A general Otolaryngologist (ENT) is the usually the first person a patient sees when they have difficulty breathing through their nose in Cincinnati, Ohio. There are multiple causes of nasal obstruction. A deviated nasal septum is one possible cause. Repair of a deviated septum can often improve nasal obstruction. However, the cause of nasal obstruction may involve not only the septum but also the cartilage and bones that give the external shape to the nose. It is in those cases that the patient is usually referred to a sub-specialized, fellowship-trained facial plastic and reconstructive surgeon.
Septoplasty versus Rhinoplasty: What is the Difference?
Dr. Jeffrey Harmon
The Septum is a “Wall” Composed of Cartilage and Bone
The septum is a “wall” composed of cartilage and bone that separates the left and right nasal cavities. The septum starts at the front of the nose and ends at the back of the nose into a common opening called the nasopharynx, which sits above and is continuous with the throat.
The front of the septum is primarily cartilage. This quadrangular cartilage supports the nasal bridge and tip. The back of the septum is composed of multiple bones that have fused together and which extend from the skull base to what is referred to as the “floor” of the nose.
The Severity and Location of Deviation Contributes to the Severity of Nasal Obstruction
A septum that causes nasal obstruction is usually deviated or curved from the midline. The deviated portion of the septum can be composed of cartilage, bone, or both. A septal deviation can occur due to trauma, or it can be the result of genetics.
A septum can be deviated to one or both sides (i.e., S-shaped septum). The more severe the deviation to one side, the more likely it is to cause nasal obstruction.
A septum can be deviated low, towards the nasal floor, or high, towards the nasal bridge. The lower the deviation is in the nose, the more likely it is to cause nasal obstruction.
A Septoplasty Procedure Can Improve Nasal Obstruction Secondary to a Deviated Septum
A septoplasty utilizes an incisions inside the nostril to remove the deviated portion of the septum (cartilage and/or bone). Some cartilage is left behind at the nasal bridge and tip. This cartilage functions as a strut to minimize the risk of deformation of the nasal bridge and/or tip.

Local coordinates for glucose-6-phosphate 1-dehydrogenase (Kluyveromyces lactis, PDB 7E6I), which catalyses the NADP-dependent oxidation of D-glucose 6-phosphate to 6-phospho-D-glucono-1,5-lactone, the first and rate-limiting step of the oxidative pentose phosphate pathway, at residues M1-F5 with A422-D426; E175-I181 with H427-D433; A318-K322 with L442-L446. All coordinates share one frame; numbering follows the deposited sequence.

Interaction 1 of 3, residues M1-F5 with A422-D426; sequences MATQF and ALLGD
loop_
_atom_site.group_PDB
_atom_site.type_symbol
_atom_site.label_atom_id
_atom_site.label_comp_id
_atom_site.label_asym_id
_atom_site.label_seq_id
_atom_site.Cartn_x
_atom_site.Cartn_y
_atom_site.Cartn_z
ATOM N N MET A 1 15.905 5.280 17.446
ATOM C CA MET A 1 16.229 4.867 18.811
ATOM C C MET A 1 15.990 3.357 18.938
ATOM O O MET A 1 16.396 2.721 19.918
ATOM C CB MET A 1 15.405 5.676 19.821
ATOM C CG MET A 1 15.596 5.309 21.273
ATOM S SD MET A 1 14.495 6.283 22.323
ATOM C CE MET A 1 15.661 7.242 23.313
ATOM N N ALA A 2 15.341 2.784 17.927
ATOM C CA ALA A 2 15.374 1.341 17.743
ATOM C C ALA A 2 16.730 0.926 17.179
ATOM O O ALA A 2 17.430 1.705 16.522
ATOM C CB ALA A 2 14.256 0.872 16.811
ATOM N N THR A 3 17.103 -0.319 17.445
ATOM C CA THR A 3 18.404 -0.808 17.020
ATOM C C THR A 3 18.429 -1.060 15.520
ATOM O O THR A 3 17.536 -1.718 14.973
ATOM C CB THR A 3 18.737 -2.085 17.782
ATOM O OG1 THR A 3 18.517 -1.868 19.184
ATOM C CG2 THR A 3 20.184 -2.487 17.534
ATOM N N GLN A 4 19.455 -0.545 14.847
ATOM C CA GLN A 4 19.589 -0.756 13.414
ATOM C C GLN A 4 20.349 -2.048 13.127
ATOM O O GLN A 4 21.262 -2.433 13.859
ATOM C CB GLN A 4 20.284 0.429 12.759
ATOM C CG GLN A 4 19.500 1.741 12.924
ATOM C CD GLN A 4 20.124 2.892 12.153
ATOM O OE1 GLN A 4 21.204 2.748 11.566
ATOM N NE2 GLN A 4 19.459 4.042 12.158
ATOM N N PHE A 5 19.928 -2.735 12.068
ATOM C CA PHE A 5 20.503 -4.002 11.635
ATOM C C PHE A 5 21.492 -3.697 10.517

A Rhinoplasty Can Address More Complex Causes of Nasal Obstruction
In contrast, a rhinoplasty involves the manipulation of the complex of cartilage and bone that contributes to the external appearance of the nose. A rhinoplasty can be performed with all of the incisions inside the nostril in some, select cases. However, a rhinoplasty is performed utilizing a small incision at the base of the nose in most cases. The procedure can be performed to improve nasal breathing if these external components are narrowed and contributing to the nasal obstruction. A rhinoplasty can also be performed to improve the appearance of the nose.
A Rhinoplasty and Septoplasty Can be Performed Together
A septoplasty is often performed with a rhinoplasty not only to improve breathing but also to supply cartilage for grafting for rhinoplasty. Cartilage removed from the septum can be used as a supportive and shaping graft to improve nasal obstruction and/or the appearance of the nose.
Trust Your Face to a Facial Plastic Surgeon
It is important to seek a fellowship-trained specialist in plastic surgery of the face and neck when you have concerns about your face or neck.
Request a Consultation
Request a consultation with Dr. Harmon at Harmon Facial Plastic Surgery in Cincinnati. Visit our clinic. You will learn more about Dr. Harmon’s credentials, style, and approach. Build a relationship with our dedicated team. Do not stop at searching “plastic surgery near me.” Get in touch with us to learn more!
This blog post is for educational purposes only and does not constitute direct medical advice. It is essential that you have a consultation with a qualified medical provider prior to considering any treatment. This will allow you the opportunity to discuss any potential benefits, risks, and alternatives to the treatment.